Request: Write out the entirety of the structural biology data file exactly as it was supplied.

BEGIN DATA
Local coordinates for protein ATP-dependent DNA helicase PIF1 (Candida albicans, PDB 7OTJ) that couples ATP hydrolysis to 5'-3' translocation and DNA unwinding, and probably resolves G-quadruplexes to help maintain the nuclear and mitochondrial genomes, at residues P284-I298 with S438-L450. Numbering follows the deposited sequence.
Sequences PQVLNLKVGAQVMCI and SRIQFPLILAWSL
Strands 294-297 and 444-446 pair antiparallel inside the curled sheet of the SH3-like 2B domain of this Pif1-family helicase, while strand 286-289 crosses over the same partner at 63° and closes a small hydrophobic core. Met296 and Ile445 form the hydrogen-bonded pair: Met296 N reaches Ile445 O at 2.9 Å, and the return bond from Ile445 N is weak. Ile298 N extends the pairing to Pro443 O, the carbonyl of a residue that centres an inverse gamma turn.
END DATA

Local coordinates for protein ATP-dependent DNA helicase PIF1 (Candida albicans, PDB 7OTJ) that couples ATP hydrolysis to 5'-3' translocation and DNA unwinding, and probably resolves G-quadruplexes to help maintain the nuclear and mitochondrial genomes, at residues P284-I298 with S438-L450. Numbering follows the deposited sequence.
Sequences PQVLNLKVGAQVMCI and SRIQFPLILAWSL
Strands 294-297 and 444-446 pair antiparallel inside the curled sheet of the SH3-like 2B domain of this Pif1-family helicase, while strand 286-289 crosses over the same partner at 63° and closes a small hydrophobic core. Met296 and Ile445 form the hydrogen-bonded pair: Met296 N reaches Ile445 O at 2.9 Å, and the return bond from Ile445 N is weak. Ile298 N extends the pairing to Pro443 O, the carbonyl of a residue that centres an inverse gamma turn.